• The games I choose for the Math Game choice function as review of prior skills and often as intervention practice for struggling students. Many of these activities are based on Number Sense and Operations/Algebra as that is where my students are weakest.

With all the nuts and bolts of why I use the Daily Five out there, one of the most beneficial aspects is actually more general.  The Sisters advocate for teaching students to be independent – accountable for their own learning actions and trusted to stay on task without constant teacher intervention.  For me, this is the ultimate reason for teaching students the Daily Five structure. I need to pinpoint which students are struggling and provide targeted help (an initiative also mandated by our District).  If I am constantly redirecting students I simply can not do that. I need to know that the students who are not directly interacting with me at any particular point in time are engaged in meaningful mathematics activity for the entire 90 minute mathematics period.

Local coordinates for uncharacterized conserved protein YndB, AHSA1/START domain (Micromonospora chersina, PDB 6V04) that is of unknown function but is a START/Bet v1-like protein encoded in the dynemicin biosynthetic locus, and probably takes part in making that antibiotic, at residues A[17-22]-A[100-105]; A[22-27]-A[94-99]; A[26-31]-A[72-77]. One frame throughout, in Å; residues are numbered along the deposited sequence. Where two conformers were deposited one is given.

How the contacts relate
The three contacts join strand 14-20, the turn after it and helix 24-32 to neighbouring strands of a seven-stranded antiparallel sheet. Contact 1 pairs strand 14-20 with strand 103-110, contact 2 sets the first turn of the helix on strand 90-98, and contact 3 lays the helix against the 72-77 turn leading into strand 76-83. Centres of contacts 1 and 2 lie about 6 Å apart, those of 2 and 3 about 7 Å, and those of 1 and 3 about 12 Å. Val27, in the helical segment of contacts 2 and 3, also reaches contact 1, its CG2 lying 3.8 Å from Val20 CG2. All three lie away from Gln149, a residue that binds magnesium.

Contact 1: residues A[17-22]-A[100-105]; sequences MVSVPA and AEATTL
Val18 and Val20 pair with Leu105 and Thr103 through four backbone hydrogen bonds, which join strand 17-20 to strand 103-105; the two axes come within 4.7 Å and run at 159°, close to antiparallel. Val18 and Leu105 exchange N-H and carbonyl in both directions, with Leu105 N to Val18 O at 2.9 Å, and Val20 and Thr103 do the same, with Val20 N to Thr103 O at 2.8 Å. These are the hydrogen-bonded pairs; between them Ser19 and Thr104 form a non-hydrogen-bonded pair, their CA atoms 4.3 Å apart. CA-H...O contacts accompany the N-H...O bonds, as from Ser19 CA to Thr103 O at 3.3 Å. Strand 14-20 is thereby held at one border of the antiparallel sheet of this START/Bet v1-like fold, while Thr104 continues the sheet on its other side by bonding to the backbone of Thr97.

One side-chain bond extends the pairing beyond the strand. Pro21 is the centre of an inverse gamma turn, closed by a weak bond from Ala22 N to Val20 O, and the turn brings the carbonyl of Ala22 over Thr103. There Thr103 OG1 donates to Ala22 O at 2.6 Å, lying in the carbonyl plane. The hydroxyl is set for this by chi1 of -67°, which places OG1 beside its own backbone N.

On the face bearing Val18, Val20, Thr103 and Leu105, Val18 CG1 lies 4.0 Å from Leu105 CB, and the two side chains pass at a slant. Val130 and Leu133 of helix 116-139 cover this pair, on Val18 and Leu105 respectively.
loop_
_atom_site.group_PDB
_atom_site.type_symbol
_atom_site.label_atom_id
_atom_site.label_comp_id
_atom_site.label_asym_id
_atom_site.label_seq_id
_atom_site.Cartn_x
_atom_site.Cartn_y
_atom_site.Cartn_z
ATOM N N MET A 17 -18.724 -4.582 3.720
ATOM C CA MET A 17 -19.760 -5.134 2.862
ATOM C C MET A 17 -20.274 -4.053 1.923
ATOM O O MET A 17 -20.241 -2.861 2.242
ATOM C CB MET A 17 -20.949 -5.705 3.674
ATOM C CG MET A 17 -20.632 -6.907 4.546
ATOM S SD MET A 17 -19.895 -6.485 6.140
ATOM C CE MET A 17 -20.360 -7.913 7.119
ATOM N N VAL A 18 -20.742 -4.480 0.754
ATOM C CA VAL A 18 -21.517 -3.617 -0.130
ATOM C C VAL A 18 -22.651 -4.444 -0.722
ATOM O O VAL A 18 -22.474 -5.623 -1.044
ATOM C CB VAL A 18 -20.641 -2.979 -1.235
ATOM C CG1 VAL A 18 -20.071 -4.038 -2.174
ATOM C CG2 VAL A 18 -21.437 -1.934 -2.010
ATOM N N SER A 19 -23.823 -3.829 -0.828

Another reason why I’ve embraced the Daily Five structure for mathematics is that it allows for segmenting the time frame.  Does anyone really have those long imaginary blocks of time with class interruptions at the end of the day? I don’t think so. My schedule is much more coherent this year than it has been for the last 3 years; however, I still need to interrupt my mathematics block for lunch and recess. So the general structure of the block goes like this:

10 – 15 minute Launch with whole group

20 – 30 minutes (students start with Explore and move to a choice)

10 minute mid-point check in (either we solve/discuss the daily activity or we check in with something I’ve notice as I observe students working).

15 minutes additional independent choice time (at this point I pull one or two students who are struggling with the daily concept for some clarification OR if everyone “gets it” (right), I work with a group of students to extend thinking.


20 minutes additional independent activity (intervene with students who struggle with number sense)

10 minute Summary of what we’ve done or learned for the day.

So far, this structure is working for me and my students. Perfect? I don’t think so, but the more I learn about what my students need and the more read and study about the thinking behind the Daily Five, the more I think I am on the right track for helping my students.